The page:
Like most Barbados Green Monkey troops, this one at Grenade Hall numbers around 30.
Members of the troop groom each other equally, but hierarchy is ritually observed at feeding time. Joint leaders, Charlie and Pear, must eat first! The second in command, a female called Peach, comes next, whilst Little Man, one of Charlie’s favourites, is also allowed to step in early. The others gradually come down from the trees and join in, according to their allocated pecking order.
Tina has produced several beautiful babies, but she is a very unreliable mother, so Fluffy keeps watch and takes care of the little ones if Tina neglects them. He appears to be the nanny of the whole troop.
He’s also everyone's favourite and comes when called by name.
Babies remain with their mother for 3 years, at which point the males are required to leave and find another troop. Females never leave the troop.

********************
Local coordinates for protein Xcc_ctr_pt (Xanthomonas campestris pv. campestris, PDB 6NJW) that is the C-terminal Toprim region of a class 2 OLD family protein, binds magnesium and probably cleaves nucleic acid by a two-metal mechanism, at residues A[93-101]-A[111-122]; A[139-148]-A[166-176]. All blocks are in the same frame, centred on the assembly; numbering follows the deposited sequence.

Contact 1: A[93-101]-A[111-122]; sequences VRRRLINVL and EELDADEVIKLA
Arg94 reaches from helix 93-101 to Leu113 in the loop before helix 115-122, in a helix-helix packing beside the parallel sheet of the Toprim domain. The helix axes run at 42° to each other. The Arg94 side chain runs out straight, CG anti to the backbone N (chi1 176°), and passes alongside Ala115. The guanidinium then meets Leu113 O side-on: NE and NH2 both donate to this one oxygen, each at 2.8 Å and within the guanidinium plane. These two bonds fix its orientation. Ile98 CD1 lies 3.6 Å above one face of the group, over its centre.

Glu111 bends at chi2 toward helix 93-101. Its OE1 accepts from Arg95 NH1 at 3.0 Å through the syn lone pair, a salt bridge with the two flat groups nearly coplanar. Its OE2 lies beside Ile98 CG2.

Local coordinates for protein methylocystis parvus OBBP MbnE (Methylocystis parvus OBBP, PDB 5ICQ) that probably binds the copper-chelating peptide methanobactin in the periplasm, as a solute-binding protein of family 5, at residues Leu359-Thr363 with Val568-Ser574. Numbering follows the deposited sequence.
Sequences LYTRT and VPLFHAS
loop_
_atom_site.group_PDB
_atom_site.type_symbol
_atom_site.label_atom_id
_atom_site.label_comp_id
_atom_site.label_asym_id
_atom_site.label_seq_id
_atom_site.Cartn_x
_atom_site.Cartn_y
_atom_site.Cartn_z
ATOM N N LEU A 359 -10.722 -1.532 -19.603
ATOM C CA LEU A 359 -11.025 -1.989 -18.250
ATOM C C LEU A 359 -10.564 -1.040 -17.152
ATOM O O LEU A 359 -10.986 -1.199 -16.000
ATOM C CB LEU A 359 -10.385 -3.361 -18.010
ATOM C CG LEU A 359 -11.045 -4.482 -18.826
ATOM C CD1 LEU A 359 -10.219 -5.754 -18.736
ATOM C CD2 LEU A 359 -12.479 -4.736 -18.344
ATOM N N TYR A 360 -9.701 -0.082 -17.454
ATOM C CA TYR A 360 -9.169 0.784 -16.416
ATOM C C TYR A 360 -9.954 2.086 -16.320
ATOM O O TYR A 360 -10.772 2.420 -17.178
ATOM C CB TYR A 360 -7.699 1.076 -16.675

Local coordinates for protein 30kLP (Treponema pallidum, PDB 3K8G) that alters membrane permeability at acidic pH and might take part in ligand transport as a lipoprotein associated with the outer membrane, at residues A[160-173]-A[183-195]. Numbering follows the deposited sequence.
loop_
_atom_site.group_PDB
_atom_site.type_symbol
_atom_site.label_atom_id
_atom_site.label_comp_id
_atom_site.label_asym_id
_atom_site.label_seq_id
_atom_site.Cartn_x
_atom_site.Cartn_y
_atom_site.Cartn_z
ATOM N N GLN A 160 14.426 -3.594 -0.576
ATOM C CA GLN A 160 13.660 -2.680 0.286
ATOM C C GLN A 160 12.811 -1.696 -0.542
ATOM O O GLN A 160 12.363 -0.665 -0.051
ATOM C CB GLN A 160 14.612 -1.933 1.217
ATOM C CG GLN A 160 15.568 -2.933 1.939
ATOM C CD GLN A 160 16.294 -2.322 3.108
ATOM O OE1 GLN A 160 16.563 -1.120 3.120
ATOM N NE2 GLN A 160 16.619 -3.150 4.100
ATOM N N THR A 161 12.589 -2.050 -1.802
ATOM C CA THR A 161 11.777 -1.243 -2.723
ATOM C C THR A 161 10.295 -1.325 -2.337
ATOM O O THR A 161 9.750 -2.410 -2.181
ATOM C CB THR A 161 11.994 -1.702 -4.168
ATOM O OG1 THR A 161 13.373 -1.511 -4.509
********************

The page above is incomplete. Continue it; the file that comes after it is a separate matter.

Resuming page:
Mothers have never been witnessed giving birth in the forest. They disappear for about a day and return with their offspring. Visitors are asked to respect their space and keep a safe distance while appreciating them and to leave the feeding of all animals to the staff of the Reserve.
This beautiful and interesting forest contains over two kilometres of easy to follow nature trails winding through many species of trees and other plant life, making your visit to Grenade Hall very intriguing and educational.
The mahogany forest of the Barbados Wildlife Reserve is home to a large troop of 45 Barbadian Green Monkeys and a reserved natural habitat for a number of other wildlife—Brocket Deer and Mara, Tortoises, Caiman, a variety of South American snakes, an endangered species of Cuban Iguanas, macaws, colourful Peacocks and their hens.